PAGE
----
Mind you, even if the climate hadn’t been so adverse, Arai would have already trended in this direction anyway. The 30yo director doesn’t have much experience at all in the field, with the aforementioned FLCL Progressive having been his one real shot at it beforehand. After a brief training stint at studio Trigger, he became the type of freelance effects animator who pops up on notable productions all over the industry—a good way to pile up the contacts he’d need for an ode to animation idiosyncrasy like FGO Camelot 2.
Arai’s approach to making this movie, then, was the most pure creative drive in any animated FGO product: he just wanted to see what his friends could create with no restraints. For that, he completely disregarded anime production standards and assigned every appearance of individual characters to specific animators, especially in the second half of the movie; something he called a Disney-like approach when it comes to the specificity of those roles, and also a rushed mimicry of Hayao Miyazaki’s Heidi role or Satoshi Kon’s work on Patlabor 2 given the near solo layout effort for certain chunks. But those animators wouldn’t simply be drawing a lot: they were elevated to chief director level, in charge of design and color work, storyboarding, compositing, and even all the audio choices in their respective segments. His greatest challenge as a project leader was fighting adversity to protect that individual creative freedom, even in cases where the approach was clearly becoming cumbersome on a scheduling level. Since all traditional approaches had failed and the project was already on fire, though, why not stick to his guns?
The end of King Arthur’s legend as depicted by Danish studio Sun Creature in the second film, another beautiful example of the greater stylistic range of this adaptation.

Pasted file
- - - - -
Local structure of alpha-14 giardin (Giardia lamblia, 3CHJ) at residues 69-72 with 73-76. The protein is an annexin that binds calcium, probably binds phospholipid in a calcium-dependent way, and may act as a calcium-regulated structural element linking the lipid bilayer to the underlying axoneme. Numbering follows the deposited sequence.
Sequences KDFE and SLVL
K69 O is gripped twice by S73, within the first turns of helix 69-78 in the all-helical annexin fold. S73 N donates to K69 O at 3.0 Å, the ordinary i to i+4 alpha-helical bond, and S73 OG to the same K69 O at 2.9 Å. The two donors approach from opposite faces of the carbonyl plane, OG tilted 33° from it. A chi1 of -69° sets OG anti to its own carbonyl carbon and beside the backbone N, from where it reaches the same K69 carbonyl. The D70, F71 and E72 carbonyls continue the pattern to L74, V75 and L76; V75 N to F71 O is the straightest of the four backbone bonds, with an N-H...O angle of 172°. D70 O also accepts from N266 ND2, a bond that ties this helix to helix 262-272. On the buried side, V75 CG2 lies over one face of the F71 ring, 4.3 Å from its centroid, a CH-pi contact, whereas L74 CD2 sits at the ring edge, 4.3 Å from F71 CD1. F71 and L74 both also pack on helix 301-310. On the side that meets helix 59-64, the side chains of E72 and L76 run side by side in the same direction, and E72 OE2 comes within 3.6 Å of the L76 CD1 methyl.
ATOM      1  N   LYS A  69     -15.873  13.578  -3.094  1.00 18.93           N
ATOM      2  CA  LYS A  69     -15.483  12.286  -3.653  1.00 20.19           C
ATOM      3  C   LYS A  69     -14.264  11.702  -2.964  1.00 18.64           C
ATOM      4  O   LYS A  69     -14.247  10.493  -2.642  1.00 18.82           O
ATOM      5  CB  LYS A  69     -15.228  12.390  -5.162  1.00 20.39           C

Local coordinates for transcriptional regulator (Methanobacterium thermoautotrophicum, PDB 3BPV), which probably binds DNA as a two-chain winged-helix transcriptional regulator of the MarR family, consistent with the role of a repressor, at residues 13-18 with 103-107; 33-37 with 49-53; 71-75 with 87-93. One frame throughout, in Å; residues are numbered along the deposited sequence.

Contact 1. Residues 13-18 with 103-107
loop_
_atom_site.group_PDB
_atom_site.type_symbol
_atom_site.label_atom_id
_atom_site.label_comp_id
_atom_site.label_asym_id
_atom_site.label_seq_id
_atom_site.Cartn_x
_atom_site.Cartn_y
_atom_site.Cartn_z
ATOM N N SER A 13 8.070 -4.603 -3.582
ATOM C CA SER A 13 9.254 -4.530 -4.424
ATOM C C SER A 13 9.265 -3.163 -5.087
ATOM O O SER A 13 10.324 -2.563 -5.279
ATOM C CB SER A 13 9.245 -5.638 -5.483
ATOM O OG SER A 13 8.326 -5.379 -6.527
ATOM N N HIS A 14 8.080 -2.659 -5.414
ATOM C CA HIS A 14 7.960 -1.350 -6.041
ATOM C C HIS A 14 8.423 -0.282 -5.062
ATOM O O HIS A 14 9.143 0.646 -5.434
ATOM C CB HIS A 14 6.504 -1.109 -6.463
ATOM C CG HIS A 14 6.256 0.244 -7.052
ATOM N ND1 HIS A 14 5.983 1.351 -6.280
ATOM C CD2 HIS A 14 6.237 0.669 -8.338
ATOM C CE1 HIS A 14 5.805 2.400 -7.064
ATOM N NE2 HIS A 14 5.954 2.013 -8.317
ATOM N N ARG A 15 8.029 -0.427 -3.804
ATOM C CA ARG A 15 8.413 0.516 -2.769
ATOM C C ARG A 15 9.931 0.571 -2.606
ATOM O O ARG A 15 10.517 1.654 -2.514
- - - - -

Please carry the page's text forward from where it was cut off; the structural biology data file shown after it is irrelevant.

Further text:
Since the very start, this second movie shows its stronger identity by embracing the idiosyncrasies—the technical term for robust chins—of Nakaya Onsen’s designs for certain knights of the round table, modulating the character art in a much more memorable and characterful way. Although few and far between, its moments of levity are integrated in a more organic way, so their impact is all that much greater. It also doesn’t take long for it to showcase the potential of Arai’s approach to the action in this movie; which is to say, the individual approach of the animators he cherrypicked for the job. While his role wasn’t as involved as the artists who fully take over the movie’s second half, Production IG’s Ryota Furukawa storyboarded and fully key animated the fight against Lancelot: 4 minutes of sharp animation, notoriously grand framing, and decently involved choreography that culminate in the angelic smile of a child that just beat the crap out of their powerful but misguided parent.
But it’s only once the war that lasts over an hour begins, especially once the individual confrontations are locked, that Arai’s madness is in full display. Given the people involved and the flashy action spectacle, FGO Camelot 2 has been compared to the likes of Mob Psycho S2 #05 and Fate/Apocrypha #22. While that’s on the right track, I think it’s more accurate to say that it’s 4 episodes like that happening concurrently and sometimes sort of at odds with each other, which only makes the film more fascinating. For starters, we have Takumi Sunakohara handling everything related to Tristan and his fight against the assassin class servants. They all happen to be particularly tricky foes to face, hence why these setpieces are by far the most intricate choreography-wise, often involving the environment to a point where even Arai himself found it hard to parse everything. Having animated about one hundred cuts himself, it’s a given that the drawings would feel granular in the way that characterizes an effects specialist like him, but the delicate and highly atmospheric compositing in his sequences is an unexpected treat found nowhere else in these movies. His storyboards are arguably the most evocative as well—rather impressive for someone with no experience whatsoever in the role.